Brian K. White wrote:

> >>> On 27 Mar, 13:44, "andrewm...@gmail.com" wrote:


> >>>> When they go to hit 'w' for the who command, it only shows them as
> >>>> logged in. I'm not sure why. Could you please help?


> As for why users who run w can't see other users?
> You said you set up the kill command successfully, but then complained
> that the w command doesn't work.
> If you need them to be able to run w with root privs, then you have to
> set up the w command the same way.
>
> When I run w as a user I see everything, but, w (and who, and finger)
> gets much of it's info from /etc/utmp
> /etc/utmp is just a file that various programs update when users
> login,logout, or issue commands.
> It can become out of sync with reality or corrupt to a small or large
> degree lots of different ways.
> So, any time any of the utmp/wtmp/utmpx/wtmpx reading commands acts
> at all funny, one easy step to try is to reset those files. The
> only difficulty is ideally you should reboot or at least switch to
> single-user mode to do it and then immediately reboot afterwards back
> to normal mode.
>
> cd /etc
> >utmp
> >utmpx
> >wtmp
> >wtmpx

> shutdown -g0 -i6 y
>
>
> Another possible hint comes right from "man w"
> ---snip---
> Authorization
> The behavior of these utilities is affected by assignment of the
> mem authorization On systems installed with ``high'' security,
> this is usually reserved for system administrators. If you do not
> have this authorization, the output will be restricted to data
> about your activities. Refer to ``Using a secure system'' in the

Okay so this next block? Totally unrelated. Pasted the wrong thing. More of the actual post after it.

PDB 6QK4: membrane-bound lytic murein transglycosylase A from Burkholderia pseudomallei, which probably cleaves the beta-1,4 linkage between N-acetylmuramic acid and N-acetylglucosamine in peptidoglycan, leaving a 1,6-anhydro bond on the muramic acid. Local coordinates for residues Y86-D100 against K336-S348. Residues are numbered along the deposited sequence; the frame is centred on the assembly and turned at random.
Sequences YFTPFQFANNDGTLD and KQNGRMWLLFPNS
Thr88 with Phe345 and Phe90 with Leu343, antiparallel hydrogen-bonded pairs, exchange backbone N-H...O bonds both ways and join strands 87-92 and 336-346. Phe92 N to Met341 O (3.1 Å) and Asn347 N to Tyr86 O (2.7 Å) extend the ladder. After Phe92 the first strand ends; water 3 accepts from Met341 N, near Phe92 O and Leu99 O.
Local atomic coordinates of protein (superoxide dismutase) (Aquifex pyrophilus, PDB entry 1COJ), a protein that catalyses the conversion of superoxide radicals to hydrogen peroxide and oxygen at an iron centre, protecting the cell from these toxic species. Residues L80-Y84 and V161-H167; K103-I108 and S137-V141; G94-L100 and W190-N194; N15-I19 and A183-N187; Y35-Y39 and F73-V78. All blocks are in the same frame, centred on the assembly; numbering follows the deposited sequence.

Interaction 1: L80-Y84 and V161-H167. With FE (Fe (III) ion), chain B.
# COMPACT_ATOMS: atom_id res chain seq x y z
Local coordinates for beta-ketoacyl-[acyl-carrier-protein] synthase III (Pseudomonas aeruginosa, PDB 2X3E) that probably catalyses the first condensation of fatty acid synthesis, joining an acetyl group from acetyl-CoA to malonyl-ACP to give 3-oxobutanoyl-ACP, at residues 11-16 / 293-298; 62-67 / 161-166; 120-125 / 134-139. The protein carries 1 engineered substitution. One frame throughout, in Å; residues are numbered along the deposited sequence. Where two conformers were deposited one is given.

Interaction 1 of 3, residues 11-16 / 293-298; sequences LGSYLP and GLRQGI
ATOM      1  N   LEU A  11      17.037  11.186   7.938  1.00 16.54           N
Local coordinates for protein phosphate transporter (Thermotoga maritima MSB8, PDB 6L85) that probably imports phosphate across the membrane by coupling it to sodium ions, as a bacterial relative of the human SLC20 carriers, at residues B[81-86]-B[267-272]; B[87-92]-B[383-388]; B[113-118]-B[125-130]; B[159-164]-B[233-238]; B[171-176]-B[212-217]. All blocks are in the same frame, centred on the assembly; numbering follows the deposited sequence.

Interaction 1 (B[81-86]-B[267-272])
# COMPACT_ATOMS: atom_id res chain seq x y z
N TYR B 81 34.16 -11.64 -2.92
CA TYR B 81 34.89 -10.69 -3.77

> Operating System User's Guide for more details.
> ---snip---
>
> So, for me, setting up w in asroot with root privs, and adding w
> authorization to a user, and having that user run "/tcb/bin/asroot w"
> made no difference, but perhaps on your box it will. All my boxes are
> installed with the default security.
> You may want to do the same with ps.


If `w` and `ps` don't show other users' jobs, it's because the user
running them doesn't have "mem" privilege. The correct repair for this
is not to force the entire command to run as root!

Give the users "mem" privilege.

Omitting "mem" is one of the differences between the "high" security
profile and all the others.

I don't remember right now how to change this, not doing day to day OSR5
admin lately, but it's easy. `scoadmin user`, maybe.

You can either individually give out "mem", change the entire system to
a different security profile, or merely change the systemwide default
for "mem" while leaving the rest of the "high" security profile in
place.

You might still have to individually tweak some users if you changed any
of their other privileges in the past: I think in that case it changes
the user's security record from just saying "use the system wide default
settings" to a copy of the then-current defaults with your specific
changes applied to it. Then when you change the systemwide default,
those individually changed users are not affected.

>Bela<